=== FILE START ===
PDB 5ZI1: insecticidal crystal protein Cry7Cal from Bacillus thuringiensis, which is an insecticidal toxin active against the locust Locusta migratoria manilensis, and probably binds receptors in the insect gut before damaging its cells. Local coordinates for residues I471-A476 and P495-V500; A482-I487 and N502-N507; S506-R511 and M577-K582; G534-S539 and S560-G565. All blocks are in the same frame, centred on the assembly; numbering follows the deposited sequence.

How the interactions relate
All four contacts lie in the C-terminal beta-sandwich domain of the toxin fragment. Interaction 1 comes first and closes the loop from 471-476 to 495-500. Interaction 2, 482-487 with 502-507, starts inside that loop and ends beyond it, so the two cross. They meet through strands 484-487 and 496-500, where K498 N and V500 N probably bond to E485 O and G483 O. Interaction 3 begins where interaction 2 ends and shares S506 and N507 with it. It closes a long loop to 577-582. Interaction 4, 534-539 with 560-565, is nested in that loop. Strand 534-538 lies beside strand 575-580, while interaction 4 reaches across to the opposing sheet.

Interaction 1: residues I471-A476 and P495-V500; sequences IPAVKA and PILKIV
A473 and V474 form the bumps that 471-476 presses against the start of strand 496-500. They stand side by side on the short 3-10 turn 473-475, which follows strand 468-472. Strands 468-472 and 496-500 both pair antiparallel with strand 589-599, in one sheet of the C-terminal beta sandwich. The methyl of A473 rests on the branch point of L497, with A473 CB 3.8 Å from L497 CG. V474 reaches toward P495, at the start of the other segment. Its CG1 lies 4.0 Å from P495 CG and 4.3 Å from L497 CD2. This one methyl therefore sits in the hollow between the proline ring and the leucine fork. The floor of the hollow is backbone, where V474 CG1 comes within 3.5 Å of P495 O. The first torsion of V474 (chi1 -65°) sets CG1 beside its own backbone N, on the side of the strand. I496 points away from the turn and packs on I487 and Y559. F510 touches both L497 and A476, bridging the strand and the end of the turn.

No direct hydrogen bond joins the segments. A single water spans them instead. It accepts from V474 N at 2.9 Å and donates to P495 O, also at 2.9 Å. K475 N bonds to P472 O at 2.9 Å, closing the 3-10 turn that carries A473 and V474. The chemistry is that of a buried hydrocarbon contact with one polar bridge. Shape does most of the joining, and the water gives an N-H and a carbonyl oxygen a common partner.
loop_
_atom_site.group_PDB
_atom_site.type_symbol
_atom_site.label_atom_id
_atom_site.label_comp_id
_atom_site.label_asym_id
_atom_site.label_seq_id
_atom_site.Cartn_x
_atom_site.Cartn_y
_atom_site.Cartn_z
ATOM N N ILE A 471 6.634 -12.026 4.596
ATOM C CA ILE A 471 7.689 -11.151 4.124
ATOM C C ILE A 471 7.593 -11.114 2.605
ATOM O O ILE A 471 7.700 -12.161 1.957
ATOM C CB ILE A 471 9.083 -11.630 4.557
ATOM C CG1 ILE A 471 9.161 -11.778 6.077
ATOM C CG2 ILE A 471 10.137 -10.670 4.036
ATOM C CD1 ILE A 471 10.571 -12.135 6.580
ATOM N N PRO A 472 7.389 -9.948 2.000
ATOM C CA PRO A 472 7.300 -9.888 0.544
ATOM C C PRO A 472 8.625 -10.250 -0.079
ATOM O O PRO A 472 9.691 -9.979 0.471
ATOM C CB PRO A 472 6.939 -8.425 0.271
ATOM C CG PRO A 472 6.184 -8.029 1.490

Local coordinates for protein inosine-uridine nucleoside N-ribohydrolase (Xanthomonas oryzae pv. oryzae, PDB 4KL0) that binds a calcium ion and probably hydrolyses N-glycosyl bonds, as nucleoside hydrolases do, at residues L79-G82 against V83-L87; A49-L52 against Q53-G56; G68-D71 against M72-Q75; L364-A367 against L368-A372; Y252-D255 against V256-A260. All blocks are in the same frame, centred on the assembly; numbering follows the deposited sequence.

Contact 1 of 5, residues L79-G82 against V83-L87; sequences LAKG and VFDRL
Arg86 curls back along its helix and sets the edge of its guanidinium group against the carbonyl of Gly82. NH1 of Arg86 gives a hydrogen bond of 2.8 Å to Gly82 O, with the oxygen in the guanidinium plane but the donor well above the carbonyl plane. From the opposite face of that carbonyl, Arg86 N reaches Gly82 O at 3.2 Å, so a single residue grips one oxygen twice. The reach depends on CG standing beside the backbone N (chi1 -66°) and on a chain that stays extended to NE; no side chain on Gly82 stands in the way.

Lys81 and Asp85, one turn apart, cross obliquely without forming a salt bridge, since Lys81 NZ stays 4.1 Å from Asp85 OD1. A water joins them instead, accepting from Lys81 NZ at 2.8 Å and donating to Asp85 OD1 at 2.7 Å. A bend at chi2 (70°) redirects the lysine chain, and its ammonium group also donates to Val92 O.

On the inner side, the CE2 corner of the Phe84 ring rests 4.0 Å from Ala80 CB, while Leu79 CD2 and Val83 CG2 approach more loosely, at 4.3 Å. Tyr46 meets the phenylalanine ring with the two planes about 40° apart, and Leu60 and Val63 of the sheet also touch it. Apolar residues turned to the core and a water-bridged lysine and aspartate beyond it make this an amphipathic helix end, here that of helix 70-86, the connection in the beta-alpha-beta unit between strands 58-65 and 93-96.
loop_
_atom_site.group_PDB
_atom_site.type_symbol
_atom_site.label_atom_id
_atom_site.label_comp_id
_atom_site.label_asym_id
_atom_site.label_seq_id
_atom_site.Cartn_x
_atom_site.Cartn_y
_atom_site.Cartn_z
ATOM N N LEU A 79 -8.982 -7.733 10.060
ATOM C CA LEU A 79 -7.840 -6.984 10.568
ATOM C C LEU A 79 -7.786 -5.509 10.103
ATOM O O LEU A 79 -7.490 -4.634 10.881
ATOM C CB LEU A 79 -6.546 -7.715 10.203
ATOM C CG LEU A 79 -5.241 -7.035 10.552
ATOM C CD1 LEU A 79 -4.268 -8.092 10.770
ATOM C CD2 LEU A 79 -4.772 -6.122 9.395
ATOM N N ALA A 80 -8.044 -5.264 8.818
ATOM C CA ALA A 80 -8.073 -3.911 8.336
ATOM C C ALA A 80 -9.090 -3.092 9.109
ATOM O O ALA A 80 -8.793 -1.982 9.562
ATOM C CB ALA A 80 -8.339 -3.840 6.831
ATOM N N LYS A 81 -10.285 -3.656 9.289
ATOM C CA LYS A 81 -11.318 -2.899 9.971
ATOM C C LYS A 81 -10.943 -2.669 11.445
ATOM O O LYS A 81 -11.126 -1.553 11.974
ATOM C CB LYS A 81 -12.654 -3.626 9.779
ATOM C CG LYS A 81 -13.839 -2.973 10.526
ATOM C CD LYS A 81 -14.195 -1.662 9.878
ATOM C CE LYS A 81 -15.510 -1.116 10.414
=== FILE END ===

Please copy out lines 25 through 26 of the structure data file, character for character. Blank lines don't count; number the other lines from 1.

ATOM N N PRO A 472 7.389 -9.948 2.000
ATOM C CA PRO A 472 7.300 -9.888 0.544